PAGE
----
Syringe Pollution: One More Threat of Harm Caused by Injection Drug Use
When injection drug users discard their needles outside, it’s called syringe pollution, and it’s becoming an increasing problem across California. One child reportedly thought a syringe she found outside was a thermometer and put it in her mouth. Another child stepped on a needle at a beach in Santa Cruz – one of about a dozen accidental sticks reported in the area – and these are just a few of the instances that have been reported. It is likely that rates of needle sticks are far higher due to a lack of reporting.
Exposure to needles can mean exposure to HIV or hepatitis, not just for those who use them purposefully to get high but for anyone who comes into contact with infected needles. Additionally, if there is any drug residue or remnants in the needle, small kids who are exposed could experience a medical emergency as a result.
Even if there is no exposure to drugs or disease, those who are accidentally stuck by a needle must undergo a number of tests to make sure they are okay.
It is a problem that is growing exponentially in California, along with rates of heroin abuse, addiction, and overdose. In March of this year, in San Francisco, 13,000+ syringes were collected. In March 2016, that number was less than 3,000.
Needles are found at public parks, on beaches, on the sidewalk, in wooded areas, in homeless camps, in bodies of water, and in isolated locations where people use them to get high when they have nowhere else to go. The needles may be left behind in order to avoid reuse, having no other place to dispose of them properly, in an effort to avoid prosecution for carrying them, or as a result of negligence.
It is frustrating for communities who want and need safe places for their children, animals, and residents to play and relax. But it is indicative of a growing underlying problem of untreated addiction and mental health disorders that can no longer be ignored.
A number of communities are lucky enough to have nonprofit organizations that have been developed for the sole purpose of finding and collecting used needles from public spaces. However, these are overwhelmed by the job, and they are not available everywhere.
There are also a number of clean needle exchanges, especially in cities like Santa Cruz, San Francisco, Los Angeles, and San Diego. These offer people the opportunity to bring in used needles and exchange them for clean ones. The idea is to provide a one-to-one exchange so people are encouraged not to discard their used needles unsafely. Many even hand out small heavy-duty plastic safe needle bins to fill up and return if they live in a location with others who also need a safe drop. These are helpful as well, but they are not available everywhere, and they cannot keep up with the demand.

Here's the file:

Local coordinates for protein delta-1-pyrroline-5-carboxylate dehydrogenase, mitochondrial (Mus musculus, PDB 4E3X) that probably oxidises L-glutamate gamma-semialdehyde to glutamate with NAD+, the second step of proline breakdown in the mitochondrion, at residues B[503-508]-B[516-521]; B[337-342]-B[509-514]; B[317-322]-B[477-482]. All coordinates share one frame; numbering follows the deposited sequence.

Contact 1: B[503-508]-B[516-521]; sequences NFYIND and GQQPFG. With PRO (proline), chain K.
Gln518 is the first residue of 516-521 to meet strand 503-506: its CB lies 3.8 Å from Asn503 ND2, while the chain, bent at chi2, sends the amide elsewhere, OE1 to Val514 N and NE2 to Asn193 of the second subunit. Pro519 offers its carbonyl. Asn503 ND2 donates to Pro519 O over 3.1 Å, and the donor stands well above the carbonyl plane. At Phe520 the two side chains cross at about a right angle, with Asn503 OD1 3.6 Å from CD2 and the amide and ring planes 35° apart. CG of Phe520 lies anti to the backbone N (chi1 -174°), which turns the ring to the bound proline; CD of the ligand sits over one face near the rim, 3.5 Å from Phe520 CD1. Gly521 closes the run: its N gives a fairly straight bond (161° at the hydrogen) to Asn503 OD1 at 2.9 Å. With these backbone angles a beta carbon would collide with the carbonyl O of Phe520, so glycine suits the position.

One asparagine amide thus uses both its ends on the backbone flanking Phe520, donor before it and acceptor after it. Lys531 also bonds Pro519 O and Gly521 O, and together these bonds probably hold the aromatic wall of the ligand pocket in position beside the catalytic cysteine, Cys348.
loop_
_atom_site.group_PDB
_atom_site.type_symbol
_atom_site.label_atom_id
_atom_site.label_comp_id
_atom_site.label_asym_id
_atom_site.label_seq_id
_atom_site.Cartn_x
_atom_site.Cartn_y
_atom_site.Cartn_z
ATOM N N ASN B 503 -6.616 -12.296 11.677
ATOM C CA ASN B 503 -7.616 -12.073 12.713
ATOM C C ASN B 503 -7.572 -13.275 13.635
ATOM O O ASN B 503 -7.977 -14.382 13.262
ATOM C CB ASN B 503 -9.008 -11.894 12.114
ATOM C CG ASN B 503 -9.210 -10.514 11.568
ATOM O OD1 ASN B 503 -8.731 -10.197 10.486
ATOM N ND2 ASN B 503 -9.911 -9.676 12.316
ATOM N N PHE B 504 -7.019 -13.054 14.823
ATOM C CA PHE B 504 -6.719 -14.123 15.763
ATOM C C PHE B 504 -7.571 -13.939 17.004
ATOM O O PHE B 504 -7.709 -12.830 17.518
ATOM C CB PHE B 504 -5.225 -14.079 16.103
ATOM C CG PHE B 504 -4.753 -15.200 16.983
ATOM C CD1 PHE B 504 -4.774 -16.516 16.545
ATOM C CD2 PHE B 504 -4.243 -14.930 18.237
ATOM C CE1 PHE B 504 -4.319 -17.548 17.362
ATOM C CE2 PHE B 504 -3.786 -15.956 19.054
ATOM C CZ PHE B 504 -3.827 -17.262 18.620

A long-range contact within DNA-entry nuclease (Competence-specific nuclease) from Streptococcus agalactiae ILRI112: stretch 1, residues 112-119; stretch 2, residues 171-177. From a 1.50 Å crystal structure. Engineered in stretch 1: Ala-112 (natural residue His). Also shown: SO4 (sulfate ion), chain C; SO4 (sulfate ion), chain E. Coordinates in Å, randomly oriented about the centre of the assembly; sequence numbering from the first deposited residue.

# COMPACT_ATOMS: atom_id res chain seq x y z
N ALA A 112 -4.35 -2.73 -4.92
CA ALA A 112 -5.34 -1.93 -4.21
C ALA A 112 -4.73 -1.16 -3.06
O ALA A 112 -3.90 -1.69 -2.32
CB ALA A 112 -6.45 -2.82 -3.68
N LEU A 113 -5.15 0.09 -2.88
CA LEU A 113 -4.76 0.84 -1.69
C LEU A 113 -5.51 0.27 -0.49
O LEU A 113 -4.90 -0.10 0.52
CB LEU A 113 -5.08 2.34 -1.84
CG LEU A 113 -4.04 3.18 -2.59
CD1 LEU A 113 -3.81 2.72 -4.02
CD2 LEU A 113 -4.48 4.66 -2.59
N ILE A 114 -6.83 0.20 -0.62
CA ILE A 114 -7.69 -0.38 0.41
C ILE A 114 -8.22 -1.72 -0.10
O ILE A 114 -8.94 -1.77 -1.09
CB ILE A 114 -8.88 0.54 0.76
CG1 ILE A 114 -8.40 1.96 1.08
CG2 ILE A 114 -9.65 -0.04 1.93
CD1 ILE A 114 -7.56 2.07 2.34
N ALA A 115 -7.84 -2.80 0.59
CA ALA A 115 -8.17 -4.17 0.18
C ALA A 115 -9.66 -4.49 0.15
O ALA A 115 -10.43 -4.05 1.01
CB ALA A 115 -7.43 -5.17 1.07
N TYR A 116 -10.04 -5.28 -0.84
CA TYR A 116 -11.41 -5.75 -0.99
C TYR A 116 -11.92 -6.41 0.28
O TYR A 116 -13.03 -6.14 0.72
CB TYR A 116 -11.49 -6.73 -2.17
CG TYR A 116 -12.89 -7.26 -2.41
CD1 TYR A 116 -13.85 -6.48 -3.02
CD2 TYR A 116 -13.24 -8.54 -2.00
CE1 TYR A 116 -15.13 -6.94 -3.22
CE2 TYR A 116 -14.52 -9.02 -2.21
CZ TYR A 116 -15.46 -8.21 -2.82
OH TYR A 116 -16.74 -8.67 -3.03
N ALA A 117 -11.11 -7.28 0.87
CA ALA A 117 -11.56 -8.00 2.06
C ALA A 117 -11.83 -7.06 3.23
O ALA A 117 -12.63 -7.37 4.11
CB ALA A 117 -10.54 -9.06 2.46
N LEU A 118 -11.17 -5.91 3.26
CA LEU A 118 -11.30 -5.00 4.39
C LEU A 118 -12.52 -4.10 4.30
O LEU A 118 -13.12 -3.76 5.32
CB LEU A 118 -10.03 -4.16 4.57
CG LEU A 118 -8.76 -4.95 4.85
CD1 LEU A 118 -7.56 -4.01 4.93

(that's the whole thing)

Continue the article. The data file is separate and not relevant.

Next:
Some have suggested that “safe injection locations” are the best option. Currently available in Canada and proposed in California and a number of US cities, the concept is that if there is a safe place for people to inject drugs, then there will also be a safe place to dispose of used needles, clean needles available to cut down on disease transmission and healthcare costs, and regular exposure to resources for treatment.
Addiction and Treatment
All of these harm reduction options are just that – harm “reduction.” They do not erase the harm to the community, to the individual, or to families. The only way to effectively ensure against all the harm that comes with injection drug use is to connect the individual in crisis with treatment that will help them to stop using all substances of abuse safely and then give them the resources they need to rebuild a new life in recovery.
For many, this means:
- Medical detox, often including medication-assisted treatment
- Personal assessment and evaluation
- Treatment for co-occurring disorders
- Long-term aftercare and connection with recovery services
Increased availability of and access to effective treatment services will go a long way toward helping to impact the heroin addiction and overdose problem in California.
What do you think should be done to continue to improve the situation and decrease the harm of injection drug use?